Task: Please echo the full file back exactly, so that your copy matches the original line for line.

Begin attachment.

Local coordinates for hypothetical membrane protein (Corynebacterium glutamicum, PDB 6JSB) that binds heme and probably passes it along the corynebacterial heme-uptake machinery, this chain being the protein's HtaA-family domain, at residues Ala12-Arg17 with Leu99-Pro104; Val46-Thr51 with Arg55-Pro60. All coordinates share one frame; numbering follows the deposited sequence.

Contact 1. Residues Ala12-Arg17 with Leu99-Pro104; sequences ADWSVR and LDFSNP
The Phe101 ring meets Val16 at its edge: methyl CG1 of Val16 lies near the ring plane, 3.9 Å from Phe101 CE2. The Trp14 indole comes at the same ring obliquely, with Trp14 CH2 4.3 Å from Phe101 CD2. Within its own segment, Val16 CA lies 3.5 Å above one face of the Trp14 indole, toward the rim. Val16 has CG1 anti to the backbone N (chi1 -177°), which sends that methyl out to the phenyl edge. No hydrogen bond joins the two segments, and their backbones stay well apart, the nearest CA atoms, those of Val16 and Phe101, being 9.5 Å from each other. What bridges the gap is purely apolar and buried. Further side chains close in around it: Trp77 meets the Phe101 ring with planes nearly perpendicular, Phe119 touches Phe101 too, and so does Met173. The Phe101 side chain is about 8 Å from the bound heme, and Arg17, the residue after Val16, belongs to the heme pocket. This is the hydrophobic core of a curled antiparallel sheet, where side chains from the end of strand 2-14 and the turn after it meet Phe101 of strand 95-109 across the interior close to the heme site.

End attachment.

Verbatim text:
Local coordinates for hypothetical membrane protein (Corynebacterium glutamicum, PDB 6JSB) that binds heme and probably passes it along the corynebacterial heme-uptake machinery, this chain being the protein's HtaA-family domain, at residues Ala12-Arg17 with Leu99-Pro104; Val46-Thr51 with Arg55-Pro60. All coordinates share one frame; numbering follows the deposited sequence.

Contact 1. Residues Ala12-Arg17 with Leu99-Pro104; sequences ADWSVR and LDFSNP
The Phe101 ring meets Val16 at its edge: methyl CG1 of Val16 lies near the ring plane, 3.9 Å from Phe101 CE2. The Trp14 indole comes at the same ring obliquely, with Trp14 CH2 4.3 Å from Phe101 CD2. Within its own segment, Val16 CA lies 3.5 Å above one face of the Trp14 indole, toward the rim. Val16 has CG1 anti to the backbone N (chi1 -177°), which sends that methyl out to the phenyl edge. No hydrogen bond joins the two segments, and their backbones stay well apart, the nearest CA atoms, those of Val16 and Phe101, being 9.5 Å from each other. What bridges the gap is purely apolar and buried. Further side chains close in around it: Trp77 meets the Phe101 ring with planes nearly perpendicular, Phe119 touches Phe101 too, and so does Met173. The Phe101 side chain is about 8 Å from the bound heme, and Arg17, the residue after Val16, belongs to the heme pocket. This is the hydrophobic core of a curled antiparallel sheet, where side chains from the end of strand 2-14 and the turn after it meet Phe101 of strand 95-109 across the interior close to the heme site.